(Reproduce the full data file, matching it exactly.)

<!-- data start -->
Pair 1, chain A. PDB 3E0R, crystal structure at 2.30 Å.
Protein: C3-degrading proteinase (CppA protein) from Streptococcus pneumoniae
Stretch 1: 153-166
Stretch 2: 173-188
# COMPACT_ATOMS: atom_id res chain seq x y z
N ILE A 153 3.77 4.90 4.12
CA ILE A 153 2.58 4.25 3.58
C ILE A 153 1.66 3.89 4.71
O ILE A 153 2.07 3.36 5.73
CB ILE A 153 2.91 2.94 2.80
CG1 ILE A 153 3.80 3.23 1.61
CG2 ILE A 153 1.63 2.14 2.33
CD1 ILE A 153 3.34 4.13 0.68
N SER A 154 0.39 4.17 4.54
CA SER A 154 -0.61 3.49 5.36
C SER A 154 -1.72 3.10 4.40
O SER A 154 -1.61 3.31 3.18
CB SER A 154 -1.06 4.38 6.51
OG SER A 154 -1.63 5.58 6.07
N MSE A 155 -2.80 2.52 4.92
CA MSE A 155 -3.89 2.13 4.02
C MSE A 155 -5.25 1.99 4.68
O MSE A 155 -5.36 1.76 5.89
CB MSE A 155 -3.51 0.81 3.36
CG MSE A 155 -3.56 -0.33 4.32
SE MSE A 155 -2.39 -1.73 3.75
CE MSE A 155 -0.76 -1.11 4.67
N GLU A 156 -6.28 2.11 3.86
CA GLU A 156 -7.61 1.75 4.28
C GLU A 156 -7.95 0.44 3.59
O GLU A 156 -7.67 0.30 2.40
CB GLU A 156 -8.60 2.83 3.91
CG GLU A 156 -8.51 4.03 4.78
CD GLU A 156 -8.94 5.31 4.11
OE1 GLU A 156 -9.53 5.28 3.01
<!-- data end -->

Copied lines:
Pair 1, chain A. PDB 3E0R, crystal structure at 2.30 Å.
Protein: C3-degrading proteinase (CppA protein) from Streptococcus pneumoniae
Stretch 1: 153-166
Stretch 2: 173-188
# COMPACT_ATOMS: atom_id res chain seq x y z
N ILE A 153 3.77 4.90 4.12
CA ILE A 153 2.58 4.25 3.58
C ILE A 153 1.66 3.89 4.71
O ILE A 153 2.07 3.36 5.73
CB ILE A 153 2.91 2.94 2.80
CG1 ILE A 153 3.80 3.23 1.61
CG2 ILE A 153 1.63 2.14 2.33
CD1 ILE A 153 3.34 4.13 0.68
N SER A 154 0.39 4.17 4.54
CA SER A 154 -0.61 3.49 5.36
C SER A 154 -1.72 3.10 4.40
O SER A 154 -1.61 3.31 3.18
CB SER A 154 -1.06 4.38 6.51
OG SER A 154 -1.63 5.58 6.07
N MSE A 155 -2.80 2.52 4.92
CA MSE A 155 -3.89 2.13 4.02
C MSE A 155 -5.25 1.99 4.68
O MSE A 155 -5.36 1.76 5.89
CB MSE A 155 -3.51 0.81 3.36
CG MSE A 155 -3.56 -0.33 4.32
SE MSE A 155 -2.39 -1.73 3.75
CE MSE A 155 -0.76 -1.11 4.67
N GLU A 156 -6.28 2.11 3.86
CA GLU A 156 -7.61 1.75 4.28
C GLU A 156 -7.95 0.44 3.59
O GLU A 156 -7.67 0.30 2.40
CB GLU A 156 -8.60 2.83 3.91
CG GLU A 156 -8.51 4.03 4.78
CD GLU A 156 -8.94 5.31 4.11
OE1 GLU A 156 -9.53 5.28 3.01